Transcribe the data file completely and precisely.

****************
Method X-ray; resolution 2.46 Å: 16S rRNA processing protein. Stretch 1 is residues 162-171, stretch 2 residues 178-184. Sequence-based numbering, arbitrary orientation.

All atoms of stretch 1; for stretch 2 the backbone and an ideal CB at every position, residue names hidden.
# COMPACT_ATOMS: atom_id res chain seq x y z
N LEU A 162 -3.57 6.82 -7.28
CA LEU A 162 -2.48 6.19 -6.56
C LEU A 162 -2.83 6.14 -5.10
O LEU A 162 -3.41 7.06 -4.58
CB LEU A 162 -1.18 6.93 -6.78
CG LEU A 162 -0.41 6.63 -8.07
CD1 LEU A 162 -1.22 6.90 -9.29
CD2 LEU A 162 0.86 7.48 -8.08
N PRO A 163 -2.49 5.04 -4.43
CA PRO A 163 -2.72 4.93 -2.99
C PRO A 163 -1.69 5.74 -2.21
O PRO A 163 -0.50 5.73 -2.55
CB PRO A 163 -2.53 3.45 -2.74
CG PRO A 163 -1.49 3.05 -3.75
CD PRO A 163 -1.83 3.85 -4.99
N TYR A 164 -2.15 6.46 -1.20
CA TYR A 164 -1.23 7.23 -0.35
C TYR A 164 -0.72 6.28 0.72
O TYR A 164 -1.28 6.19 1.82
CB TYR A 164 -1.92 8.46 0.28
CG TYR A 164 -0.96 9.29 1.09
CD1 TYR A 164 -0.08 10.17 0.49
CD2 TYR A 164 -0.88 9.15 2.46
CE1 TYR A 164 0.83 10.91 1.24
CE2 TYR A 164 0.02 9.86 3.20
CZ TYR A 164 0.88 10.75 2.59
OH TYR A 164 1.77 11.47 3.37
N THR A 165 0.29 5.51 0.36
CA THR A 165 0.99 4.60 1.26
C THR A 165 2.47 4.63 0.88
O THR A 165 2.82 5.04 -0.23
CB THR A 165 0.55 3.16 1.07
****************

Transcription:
Method X-ray; resolution 2.46 Å: 16S rRNA processing protein. Stretch 1 is residues 162-171, stretch 2 residues 178-184. Sequence-based numbering, arbitrary orientation.

All atoms of stretch 1; for stretch 2 the backbone and an ideal CB at every position, residue names hidden.
# COMPACT_ATOMS: atom_id res chain seq x y z
N LEU A 162 -3.57 6.82 -7.28
CA LEU A 162 -2.48 6.19 -6.56
C LEU A 162 -2.83 6.14 -5.10
O LEU A 162 -3.41 7.06 -4.58
CB LEU A 162 -1.18 6.93 -6.78
CG LEU A 162 -0.41 6.63 -8.07
CD1 LEU A 162 -1.22 6.90 -9.29
CD2 LEU A 162 0.86 7.48 -8.08
N PRO A 163 -2.49 5.04 -4.43
CA PRO A 163 -2.72 4.93 -2.99
C PRO A 163 -1.69 5.74 -2.21
O PRO A 163 -0.50 5.73 -2.55
CB PRO A 163 -2.53 3.45 -2.74
CG PRO A 163 -1.49 3.05 -3.75
CD PRO A 163 -1.83 3.85 -4.99
N TYR A 164 -2.15 6.46 -1.20
CA TYR A 164 -1.23 7.23 -0.35
C TYR A 164 -0.72 6.28 0.72
O TYR A 164 -1.28 6.19 1.82
CB TYR A 164 -1.92 8.46 0.28
CG TYR A 164 -0.96 9.29 1.09
CD1 TYR A 164 -0.08 10.17 0.49
CD2 TYR A 164 -0.88 9.15 2.46
CE1 TYR A 164 0.83 10.91 1.24
CE2 TYR A 164 0.02 9.86 3.20
CZ TYR A 164 0.88 10.75 2.59
OH TYR A 164 1.77 11.47 3.37
N THR A 165 0.29 5.51 0.36
CA THR A 165 0.99 4.60 1.26
C THR A 165 2.47 4.63 0.88
O THR A 165 2.82 5.04 -0.23
CB THR A 165 0.55 3.16 1.07